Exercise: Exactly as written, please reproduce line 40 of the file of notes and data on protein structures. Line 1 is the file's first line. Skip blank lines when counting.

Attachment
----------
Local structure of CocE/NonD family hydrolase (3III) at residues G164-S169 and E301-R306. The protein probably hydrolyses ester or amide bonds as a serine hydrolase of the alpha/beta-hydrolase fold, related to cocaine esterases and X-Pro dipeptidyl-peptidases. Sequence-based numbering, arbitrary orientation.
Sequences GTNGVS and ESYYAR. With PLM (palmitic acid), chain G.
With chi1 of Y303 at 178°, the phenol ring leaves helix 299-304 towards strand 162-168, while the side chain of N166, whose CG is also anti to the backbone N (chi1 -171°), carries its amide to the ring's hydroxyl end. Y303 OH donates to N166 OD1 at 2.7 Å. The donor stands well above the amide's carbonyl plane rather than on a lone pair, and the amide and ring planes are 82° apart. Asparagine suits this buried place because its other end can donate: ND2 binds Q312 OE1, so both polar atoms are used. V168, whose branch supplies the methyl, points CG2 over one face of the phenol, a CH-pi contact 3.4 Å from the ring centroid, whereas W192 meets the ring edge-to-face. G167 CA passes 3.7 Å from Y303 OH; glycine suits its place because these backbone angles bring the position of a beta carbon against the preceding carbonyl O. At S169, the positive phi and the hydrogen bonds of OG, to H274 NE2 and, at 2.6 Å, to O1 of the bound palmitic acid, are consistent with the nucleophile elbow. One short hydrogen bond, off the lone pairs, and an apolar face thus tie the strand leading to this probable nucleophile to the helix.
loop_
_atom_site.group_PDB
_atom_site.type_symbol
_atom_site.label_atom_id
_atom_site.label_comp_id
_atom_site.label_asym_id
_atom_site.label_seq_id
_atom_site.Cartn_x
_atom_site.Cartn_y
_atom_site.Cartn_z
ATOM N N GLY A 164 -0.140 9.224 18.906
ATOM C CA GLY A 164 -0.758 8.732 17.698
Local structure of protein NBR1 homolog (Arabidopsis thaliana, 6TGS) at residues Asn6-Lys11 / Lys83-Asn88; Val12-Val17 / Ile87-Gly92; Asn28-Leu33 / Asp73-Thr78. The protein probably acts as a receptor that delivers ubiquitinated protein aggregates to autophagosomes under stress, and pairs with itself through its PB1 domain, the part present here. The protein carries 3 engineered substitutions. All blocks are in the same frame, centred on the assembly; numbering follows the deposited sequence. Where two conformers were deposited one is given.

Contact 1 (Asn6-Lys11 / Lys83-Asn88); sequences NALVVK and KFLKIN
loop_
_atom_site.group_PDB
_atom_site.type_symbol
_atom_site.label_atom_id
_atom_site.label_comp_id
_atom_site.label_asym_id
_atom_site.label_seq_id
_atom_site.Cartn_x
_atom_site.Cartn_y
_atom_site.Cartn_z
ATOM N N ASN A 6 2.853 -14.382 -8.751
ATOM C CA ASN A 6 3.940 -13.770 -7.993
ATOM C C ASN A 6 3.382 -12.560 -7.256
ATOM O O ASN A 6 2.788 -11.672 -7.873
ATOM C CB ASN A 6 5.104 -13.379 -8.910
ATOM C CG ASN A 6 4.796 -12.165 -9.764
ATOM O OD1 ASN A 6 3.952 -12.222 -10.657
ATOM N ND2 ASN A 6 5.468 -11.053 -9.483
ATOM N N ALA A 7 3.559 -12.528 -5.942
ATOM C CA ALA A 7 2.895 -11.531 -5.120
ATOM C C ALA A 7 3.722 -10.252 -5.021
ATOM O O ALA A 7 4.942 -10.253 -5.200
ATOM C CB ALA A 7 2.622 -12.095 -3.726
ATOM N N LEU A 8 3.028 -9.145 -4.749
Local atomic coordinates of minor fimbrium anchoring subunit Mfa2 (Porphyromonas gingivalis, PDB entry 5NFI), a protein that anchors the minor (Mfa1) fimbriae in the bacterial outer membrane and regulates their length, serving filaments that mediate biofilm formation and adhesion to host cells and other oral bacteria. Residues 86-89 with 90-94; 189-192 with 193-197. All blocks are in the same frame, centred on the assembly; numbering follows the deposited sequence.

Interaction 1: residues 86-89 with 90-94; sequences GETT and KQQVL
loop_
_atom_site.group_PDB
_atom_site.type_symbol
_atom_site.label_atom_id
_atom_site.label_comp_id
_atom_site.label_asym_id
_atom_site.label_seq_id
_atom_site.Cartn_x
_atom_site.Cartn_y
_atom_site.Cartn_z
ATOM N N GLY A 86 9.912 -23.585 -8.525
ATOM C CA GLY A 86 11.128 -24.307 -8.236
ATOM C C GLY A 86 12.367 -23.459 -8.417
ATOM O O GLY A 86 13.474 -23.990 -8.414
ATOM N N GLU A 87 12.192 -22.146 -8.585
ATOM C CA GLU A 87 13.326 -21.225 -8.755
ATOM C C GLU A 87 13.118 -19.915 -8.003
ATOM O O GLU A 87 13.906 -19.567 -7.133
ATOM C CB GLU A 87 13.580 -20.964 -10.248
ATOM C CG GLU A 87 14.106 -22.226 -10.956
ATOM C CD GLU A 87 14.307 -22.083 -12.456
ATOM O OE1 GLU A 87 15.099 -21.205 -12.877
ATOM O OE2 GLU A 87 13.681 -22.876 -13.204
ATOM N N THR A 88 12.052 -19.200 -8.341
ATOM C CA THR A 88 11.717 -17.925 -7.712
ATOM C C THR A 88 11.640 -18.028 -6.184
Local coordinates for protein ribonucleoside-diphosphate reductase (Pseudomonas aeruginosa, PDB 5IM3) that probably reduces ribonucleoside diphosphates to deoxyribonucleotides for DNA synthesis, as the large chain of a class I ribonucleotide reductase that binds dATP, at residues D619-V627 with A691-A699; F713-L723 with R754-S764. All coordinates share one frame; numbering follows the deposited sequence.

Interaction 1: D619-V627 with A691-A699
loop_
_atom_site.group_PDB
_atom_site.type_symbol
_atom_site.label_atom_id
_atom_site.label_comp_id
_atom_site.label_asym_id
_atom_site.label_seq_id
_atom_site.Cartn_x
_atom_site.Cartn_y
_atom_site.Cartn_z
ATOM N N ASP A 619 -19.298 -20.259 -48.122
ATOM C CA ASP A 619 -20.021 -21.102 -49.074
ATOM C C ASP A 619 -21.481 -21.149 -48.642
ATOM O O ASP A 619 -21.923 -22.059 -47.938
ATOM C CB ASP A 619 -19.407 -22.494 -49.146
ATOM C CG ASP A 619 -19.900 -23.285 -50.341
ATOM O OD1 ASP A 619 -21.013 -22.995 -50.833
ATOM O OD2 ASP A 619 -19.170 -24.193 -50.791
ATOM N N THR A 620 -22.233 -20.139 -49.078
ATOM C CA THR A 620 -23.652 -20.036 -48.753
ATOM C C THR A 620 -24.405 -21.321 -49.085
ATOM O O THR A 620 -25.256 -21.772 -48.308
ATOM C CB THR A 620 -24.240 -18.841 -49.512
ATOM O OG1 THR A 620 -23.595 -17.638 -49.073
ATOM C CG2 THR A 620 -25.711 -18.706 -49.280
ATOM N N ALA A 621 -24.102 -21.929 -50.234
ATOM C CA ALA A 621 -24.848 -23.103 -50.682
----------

ATOM C CB ALA A 7 2.622 -12.095 -3.726